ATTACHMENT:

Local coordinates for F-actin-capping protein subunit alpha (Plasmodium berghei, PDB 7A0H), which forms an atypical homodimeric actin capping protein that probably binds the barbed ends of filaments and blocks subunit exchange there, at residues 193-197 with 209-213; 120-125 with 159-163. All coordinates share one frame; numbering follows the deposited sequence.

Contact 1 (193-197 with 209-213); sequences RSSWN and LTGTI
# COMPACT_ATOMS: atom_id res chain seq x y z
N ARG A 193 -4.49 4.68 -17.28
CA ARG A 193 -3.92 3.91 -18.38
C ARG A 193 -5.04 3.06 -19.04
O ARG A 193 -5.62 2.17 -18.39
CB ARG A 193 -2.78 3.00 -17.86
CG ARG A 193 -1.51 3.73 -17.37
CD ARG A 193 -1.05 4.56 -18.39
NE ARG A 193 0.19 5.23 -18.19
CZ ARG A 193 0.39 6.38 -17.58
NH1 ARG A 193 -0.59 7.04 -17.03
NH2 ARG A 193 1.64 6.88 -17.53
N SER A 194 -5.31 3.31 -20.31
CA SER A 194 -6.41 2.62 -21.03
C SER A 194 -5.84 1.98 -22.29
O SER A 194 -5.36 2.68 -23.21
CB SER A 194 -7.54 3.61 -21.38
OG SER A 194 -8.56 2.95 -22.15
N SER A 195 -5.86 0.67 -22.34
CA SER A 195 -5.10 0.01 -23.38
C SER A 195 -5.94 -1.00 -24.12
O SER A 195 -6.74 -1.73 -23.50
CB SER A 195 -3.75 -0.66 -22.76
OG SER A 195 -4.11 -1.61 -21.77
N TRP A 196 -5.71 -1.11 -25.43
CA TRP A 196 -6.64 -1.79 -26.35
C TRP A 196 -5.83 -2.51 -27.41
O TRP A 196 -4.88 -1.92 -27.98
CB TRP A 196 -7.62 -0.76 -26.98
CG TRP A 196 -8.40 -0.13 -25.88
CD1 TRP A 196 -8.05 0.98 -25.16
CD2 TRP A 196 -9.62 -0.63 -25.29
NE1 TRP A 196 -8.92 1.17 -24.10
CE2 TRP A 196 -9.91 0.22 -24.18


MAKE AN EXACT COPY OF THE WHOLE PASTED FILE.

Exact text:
Local coordinates for F-actin-capping protein subunit alpha (Plasmodium berghei, PDB 7A0H), which forms an atypical homodimeric actin capping protein that probably binds the barbed ends of filaments and blocks subunit exchange there, at residues 193-197 with 209-213; 120-125 with 159-163. All coordinates share one frame; numbering follows the deposited sequence.

Contact 1 (193-197 with 209-213); sequences RSSWN and LTGTI
# COMPACT_ATOMS: atom_id res chain seq x y z
N ARG A 193 -4.49 4.68 -17.28
CA ARG A 193 -3.92 3.91 -18.38
C ARG A 193 -5.04 3.06 -19.04
O ARG A 193 -5.62 2.17 -18.39
CB ARG A 193 -2.78 3.00 -17.86
CG ARG A 193 -1.51 3.73 -17.37
CD ARG A 193 -1.05 4.56 -18.39
NE ARG A 193 0.19 5.23 -18.19
CZ ARG A 193 0.39 6.38 -17.58
NH1 ARG A 193 -0.59 7.04 -17.03
NH2 ARG A 193 1.64 6.88 -17.53
N SER A 194 -5.31 3.31 -20.31
CA SER A 194 -6.41 2.62 -21.03
C SER A 194 -5.84 1.98 -22.29
O SER A 194 -5.36 2.68 -23.21
CB SER A 194 -7.54 3.61 -21.38
OG SER A 194 -8.56 2.95 -22.15
N SER A 195 -5.86 0.67 -22.34
CA SER A 195 -5.10 0.01 -23.38
C SER A 195 -5.94 -1.00 -24.12
O SER A 195 -6.74 -1.73 -23.50
CB SER A 195 -3.75 -0.66 -22.76
OG SER A 195 -4.11 -1.61 -21.77
N TRP A 196 -5.71 -1.11 -25.43
CA TRP A 196 -6.64 -1.79 -26.35
C TRP A 196 -5.83 -2.51 -27.41
O TRP A 196 -4.88 -1.92 -27.98
CB TRP A 196 -7.62 -0.76 -26.98
CG TRP A 196 -8.40 -0.13 -25.88
CD1 TRP A 196 -8.05 0.98 -25.16
CD2 TRP A 196 -9.62 -0.63 -25.29
NE1 TRP A 196 -8.92 1.17 -24.10
CE2 TRP A 196 -9.91 0.22 -24.18